Some of the nation’s small business owners who are surviving the rough economy haven’t handed out a single pink slip. From hiring career coaches to energy conservation, these entrepreneurs employed innovative techniques to keep business healthy without shrinking it.
Abraham Pollin, owner of the Washington Wizards NBA team, did not want his company to be another small business that laid employees off when the going got tough.
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The 85-year-old owner of Washington Sports and Entertainment, which also owns the Wizard’s home arena called the Verizon Center, instead implemented a slew of swift actions to combat the recession. The company reduced overtime work across the board, put a hiring freeze on event staff positions and trimmed costs through energy conservation and switching to a new phone system.
“Any short-term gains that we might get in laying off staff is simply not an option for me. We’ve made it through tough times before and we’ll make it through this time as well,” said Pollin who, since buying the basketball team in 1964, has maintained a healthy track record fostering job security. More than 30% of his full-time staff has been with the company since 1994, while 40% of part-time workers have stayed on since 1999.
“Growing up in Washington, my parents always instilled in me the importance of good family values and loyalty. So extending those values into business practices was natural for me,” Pollin said.
Pollin is not alone among small business owners who say cutting personnel is like laying off close friends. So, many are finding other ways to save money in these tough economic times, choosing to maintain their payrolls rather than add to the nation’s unemployment rate.
In the face of the slowing economy, Davy Hartman Campbell, chief executive and founder of Fulfillment Plus, said keeping all 18 employees on the payroll was priority No. 1.
“Based on economic fears, I already had a plan to control expenses,” said Campbell, who runs her ten-year-old digital printing and database business out of Kansas City. “I made a list of what to do and layoffs were at the bottom of that list.”
Campbell called a meeting in January, shortly after noticing business was taking a hit, and told her employees that they would have to start pooling resources to score business wins. She hired a career coach to come in and talk about how workers could better communicate and work together.
“We’re now more attuned to everything that’s going on here. We had the attitude of ‘OK, we’re going to beat this,’” Campbell said. Employee-resource pools now share workloads and specialties to free up time for them to win and manage more accounts.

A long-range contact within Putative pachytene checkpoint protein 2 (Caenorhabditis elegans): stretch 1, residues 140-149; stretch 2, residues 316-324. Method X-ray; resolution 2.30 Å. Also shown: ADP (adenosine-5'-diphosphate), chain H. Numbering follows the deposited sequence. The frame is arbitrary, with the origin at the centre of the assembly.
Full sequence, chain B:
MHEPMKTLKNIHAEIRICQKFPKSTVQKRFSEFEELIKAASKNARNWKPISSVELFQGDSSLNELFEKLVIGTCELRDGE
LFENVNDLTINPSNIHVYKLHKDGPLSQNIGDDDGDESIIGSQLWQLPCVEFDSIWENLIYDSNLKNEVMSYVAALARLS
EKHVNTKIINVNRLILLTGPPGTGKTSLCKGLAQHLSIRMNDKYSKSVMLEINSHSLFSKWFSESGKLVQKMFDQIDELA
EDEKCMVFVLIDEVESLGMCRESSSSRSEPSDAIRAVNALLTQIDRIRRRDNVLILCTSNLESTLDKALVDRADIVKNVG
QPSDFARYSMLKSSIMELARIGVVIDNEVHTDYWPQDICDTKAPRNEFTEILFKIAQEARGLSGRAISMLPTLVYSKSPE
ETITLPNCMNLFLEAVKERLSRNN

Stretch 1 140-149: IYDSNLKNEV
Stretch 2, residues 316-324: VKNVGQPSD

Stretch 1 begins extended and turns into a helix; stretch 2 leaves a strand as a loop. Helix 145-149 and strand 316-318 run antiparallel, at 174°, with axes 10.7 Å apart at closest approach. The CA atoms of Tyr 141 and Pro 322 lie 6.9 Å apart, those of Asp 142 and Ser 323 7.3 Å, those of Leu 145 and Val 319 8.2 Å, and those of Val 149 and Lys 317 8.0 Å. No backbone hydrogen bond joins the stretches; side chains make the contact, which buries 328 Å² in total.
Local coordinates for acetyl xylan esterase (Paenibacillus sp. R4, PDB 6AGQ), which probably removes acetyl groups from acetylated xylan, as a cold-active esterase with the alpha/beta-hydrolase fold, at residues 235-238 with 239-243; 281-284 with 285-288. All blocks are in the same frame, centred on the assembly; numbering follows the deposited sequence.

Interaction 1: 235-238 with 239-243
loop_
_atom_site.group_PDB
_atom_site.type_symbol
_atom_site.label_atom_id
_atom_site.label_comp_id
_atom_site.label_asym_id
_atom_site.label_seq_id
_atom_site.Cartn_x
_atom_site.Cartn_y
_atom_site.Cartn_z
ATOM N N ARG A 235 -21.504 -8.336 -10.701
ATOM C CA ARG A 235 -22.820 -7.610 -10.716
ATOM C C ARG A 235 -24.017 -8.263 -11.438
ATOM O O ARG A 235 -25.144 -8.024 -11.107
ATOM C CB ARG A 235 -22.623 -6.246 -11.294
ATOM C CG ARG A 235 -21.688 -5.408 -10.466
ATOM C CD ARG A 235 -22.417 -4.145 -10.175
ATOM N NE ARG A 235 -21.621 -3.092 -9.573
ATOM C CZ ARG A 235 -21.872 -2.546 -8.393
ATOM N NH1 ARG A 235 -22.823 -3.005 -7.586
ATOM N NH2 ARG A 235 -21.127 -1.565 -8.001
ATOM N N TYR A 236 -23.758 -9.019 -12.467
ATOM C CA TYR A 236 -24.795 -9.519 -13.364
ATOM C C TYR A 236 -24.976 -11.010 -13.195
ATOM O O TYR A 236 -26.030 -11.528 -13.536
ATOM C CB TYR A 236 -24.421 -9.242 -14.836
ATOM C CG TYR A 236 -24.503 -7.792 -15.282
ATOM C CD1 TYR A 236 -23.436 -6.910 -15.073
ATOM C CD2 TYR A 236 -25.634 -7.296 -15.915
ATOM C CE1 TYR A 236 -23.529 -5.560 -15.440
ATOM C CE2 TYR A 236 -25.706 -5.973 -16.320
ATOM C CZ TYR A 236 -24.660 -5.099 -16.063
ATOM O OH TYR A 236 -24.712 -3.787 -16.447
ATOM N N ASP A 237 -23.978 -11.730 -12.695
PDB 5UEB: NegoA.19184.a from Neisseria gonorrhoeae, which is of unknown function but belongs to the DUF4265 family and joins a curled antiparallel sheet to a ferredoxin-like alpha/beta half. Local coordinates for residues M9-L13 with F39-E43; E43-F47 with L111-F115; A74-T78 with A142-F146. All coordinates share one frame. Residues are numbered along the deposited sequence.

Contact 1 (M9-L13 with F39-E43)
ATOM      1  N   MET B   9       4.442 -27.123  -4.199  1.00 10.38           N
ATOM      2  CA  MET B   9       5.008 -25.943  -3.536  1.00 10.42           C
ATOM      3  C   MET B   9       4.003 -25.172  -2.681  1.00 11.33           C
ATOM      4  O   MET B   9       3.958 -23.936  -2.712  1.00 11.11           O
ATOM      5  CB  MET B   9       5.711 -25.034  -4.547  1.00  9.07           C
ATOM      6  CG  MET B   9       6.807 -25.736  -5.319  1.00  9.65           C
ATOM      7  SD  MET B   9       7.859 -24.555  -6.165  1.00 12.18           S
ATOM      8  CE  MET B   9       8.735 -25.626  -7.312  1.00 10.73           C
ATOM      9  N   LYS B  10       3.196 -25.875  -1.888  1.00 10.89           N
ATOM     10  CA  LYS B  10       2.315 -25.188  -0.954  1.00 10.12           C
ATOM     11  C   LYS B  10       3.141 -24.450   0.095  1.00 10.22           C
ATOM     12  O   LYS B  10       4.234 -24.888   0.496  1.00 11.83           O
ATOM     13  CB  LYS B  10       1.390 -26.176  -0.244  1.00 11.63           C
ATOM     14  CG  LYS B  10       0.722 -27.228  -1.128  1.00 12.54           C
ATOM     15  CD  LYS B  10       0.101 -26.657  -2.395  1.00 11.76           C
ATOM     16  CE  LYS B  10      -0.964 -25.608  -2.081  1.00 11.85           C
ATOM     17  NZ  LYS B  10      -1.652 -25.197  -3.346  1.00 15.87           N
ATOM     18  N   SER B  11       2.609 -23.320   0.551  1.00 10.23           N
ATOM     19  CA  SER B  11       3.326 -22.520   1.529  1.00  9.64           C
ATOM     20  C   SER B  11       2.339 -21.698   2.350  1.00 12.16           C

Campbell also changed her company’s health plan, which ultimately saved money and meanwhile did not raise employee contributions. She also held off on making any machinery purchases for the year.
Jon Rutenberg, president of Computer Consultants Corporation in Washington, said the best way to avoid layoffs is to have an effective management system for revenue, in both good and bad times.
“You don’t have to staff up for a big crunch then lay off people in bad times,” Rutenberg said. What is more effective, he added, is always having a core group of loyal people who know the company well so that the company can quickly respond in down times.
Rutenberg, who runs a software training company, manages his money by using a lot of part-time workers for short-term projects, then puts his full-time workers on long-term projects that require specialty skills and, as a result, bring in more money.
“This reduces the pressure to have full-time employees with idle days,” he said.
With eight employees, Rutenberg said he keeps costs low by bringing in automation whenever possible, allowing for greater specialization and yields of those higher prices for his consultants.
They recently transitioned to an online business registration form and customer relationship manager program. That meant Rutenberg now had another employee’s time and energy to use in tasks that garner greater revenue.
The flexibility among his workers is something he sees as key in both up and down times.
“I hire people with a portfolio of skills rather than folks who can only do clerical,” Rutenberg said. “Everyone’s in the [assembly] line.”